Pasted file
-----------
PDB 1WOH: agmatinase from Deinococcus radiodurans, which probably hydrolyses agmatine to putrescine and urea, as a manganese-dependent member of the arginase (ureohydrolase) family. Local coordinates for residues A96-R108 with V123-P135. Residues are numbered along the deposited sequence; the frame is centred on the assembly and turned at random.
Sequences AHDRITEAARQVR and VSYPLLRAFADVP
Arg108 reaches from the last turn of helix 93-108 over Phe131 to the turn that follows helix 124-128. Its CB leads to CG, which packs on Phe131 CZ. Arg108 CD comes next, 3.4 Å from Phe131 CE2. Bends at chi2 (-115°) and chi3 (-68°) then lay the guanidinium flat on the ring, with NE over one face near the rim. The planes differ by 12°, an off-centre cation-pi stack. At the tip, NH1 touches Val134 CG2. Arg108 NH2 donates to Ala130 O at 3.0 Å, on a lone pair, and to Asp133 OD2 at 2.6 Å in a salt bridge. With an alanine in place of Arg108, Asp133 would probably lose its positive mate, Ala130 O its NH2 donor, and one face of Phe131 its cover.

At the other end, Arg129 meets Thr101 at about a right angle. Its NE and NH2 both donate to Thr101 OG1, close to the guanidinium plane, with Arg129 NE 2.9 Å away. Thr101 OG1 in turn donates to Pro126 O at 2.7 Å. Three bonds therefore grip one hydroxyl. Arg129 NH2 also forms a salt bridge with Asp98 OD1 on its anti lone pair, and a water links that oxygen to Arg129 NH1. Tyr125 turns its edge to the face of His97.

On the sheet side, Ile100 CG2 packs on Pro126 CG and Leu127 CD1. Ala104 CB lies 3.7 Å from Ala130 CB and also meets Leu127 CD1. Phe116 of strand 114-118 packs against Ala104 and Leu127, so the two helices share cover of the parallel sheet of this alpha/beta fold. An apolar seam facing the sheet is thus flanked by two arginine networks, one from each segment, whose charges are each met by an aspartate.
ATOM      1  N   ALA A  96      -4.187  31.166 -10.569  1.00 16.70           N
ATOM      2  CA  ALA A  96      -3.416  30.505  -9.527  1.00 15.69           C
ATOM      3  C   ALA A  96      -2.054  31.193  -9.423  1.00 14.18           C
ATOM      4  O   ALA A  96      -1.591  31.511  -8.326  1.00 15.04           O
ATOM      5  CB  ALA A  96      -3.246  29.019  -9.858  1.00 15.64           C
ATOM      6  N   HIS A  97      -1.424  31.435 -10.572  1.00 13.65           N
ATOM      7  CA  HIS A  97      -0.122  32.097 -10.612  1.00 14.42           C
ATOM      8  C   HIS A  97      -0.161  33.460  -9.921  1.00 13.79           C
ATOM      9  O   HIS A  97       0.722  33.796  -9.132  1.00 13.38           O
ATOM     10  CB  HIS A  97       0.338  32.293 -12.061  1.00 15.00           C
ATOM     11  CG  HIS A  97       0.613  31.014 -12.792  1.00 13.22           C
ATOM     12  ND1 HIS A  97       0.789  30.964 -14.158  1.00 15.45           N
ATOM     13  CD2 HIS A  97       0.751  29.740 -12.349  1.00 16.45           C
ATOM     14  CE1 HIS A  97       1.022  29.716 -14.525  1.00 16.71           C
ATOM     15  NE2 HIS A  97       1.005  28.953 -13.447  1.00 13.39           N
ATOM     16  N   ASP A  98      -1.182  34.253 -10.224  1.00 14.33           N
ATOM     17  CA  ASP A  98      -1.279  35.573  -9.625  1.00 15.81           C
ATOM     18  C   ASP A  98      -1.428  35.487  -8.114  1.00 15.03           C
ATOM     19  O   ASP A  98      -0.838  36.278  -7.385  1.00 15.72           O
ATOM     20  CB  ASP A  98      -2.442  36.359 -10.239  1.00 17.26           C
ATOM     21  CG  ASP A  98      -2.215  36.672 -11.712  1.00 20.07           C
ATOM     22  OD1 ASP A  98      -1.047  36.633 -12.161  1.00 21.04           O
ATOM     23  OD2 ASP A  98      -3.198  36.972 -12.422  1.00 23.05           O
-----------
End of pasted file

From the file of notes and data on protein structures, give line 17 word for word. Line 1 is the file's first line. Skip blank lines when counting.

ATOM     12  ND1 HIS A  97       0.789  30.964 -14.158  1.00 15.45           N